If you’re the parent of a high school student, the results of a survey recently conducted by the Credit Union National Association (CUNA) will come as no surprise.
Nearly 50 percent of high school seniors in the United States can’t even guess how much money they will need to pay for college.
And even more appear unable to understand the basic terms of a student loan.
The CUNA survey also found that most students (70 percent) are confident they will secure a high-paying job after graduation, supporting the general willingness of students to assume higher debt in exchange for attending a college of choice.
But in reality, they simply don’t understand how aggressive borrowing will affect their financial futures or the financial futures of the adults in their lives, many of whom all-too-willingly assume debt to help them achieve their dreams.
And expectations are high for family involvement. About 20 percent reported that family will pay their tuition outright.
That’s one in 5 high school students who think the folks will foot the entire bill for their college education. Note that more than 63 percent of these same respondents reported that their total family incomes were less than $100,000 per year.
The CUNA High School Student Borrowing Survey polled 847 students (ages 17 to 18) on strategies for paying for college. Of those surveyed, 83 percent did not know the rates and 77 percent didn’t have clue about the duration of their expected or existing college loans.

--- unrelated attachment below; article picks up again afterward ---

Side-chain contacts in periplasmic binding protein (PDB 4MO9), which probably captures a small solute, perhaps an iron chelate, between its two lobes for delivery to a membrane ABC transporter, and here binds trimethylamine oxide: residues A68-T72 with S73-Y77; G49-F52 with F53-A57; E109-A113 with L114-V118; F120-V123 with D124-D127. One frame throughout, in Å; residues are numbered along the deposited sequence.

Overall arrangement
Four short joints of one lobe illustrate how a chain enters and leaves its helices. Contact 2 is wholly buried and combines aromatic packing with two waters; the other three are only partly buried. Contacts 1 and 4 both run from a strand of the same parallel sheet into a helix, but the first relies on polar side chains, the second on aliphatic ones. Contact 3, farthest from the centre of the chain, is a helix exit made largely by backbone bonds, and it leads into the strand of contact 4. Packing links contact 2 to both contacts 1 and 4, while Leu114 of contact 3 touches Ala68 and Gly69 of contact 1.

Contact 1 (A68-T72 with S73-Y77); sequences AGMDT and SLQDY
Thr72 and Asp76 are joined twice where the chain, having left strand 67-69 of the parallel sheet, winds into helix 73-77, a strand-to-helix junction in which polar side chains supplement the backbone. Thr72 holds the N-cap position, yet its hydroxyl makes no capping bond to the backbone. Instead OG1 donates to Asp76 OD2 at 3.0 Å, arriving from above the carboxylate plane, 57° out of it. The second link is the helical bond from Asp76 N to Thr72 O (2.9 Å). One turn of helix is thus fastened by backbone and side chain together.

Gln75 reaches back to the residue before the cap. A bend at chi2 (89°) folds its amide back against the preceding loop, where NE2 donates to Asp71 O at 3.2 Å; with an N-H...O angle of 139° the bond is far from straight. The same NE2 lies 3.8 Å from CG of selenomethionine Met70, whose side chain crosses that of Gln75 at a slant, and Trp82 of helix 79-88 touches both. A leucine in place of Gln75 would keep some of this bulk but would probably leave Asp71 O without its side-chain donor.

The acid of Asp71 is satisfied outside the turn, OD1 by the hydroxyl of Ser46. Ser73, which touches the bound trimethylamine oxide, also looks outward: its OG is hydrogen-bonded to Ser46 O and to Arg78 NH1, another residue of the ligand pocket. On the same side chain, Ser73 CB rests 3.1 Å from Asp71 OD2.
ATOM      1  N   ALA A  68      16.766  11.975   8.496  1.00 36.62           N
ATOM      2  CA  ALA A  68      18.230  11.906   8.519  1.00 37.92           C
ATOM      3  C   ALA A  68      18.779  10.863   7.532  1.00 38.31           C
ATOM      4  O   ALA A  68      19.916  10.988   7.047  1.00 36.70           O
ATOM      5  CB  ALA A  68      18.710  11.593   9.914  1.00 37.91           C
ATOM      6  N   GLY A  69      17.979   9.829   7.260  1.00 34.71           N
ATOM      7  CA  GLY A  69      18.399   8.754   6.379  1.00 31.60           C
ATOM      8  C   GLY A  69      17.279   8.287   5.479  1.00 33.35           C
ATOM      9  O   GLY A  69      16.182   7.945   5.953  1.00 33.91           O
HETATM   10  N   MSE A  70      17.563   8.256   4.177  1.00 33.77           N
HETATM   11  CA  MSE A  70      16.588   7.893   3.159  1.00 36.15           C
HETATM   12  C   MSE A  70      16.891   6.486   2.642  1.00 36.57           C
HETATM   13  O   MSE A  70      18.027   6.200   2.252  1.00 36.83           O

And 25 percent of the kids surveyed expect to take out two or more student loans with 60 percent unable to predict how many loans they would need.
“These troubling findings suggest not just a lack of awareness of college cost or how debt works but also a lack of basic financial knowledge,” said Paul Gentile, CUNA executive vice president, strategic communications and engagement.
Gentile added that even if students rely on parents to arrange financing, it’s still important for the students themselves to have a basic understanding of the level and type of college debt they are assuming.
The survey results should be concerning to parents, as 74 percent of the students said they would need a combination of federal and private loans, jobs and family money to support their tuition.
And what do they think they will owe after graduation? Fifteen percent said they will owe $10,000 or less; 22 percent said they will owe between $11,000 and $50,000; and 13 percent thought they would end up owing over $50,000.
Compare those numbers with a recent survey of college grads, which pegs average debt for the Class of 2013 at $35,200–making it the most indebted class in history.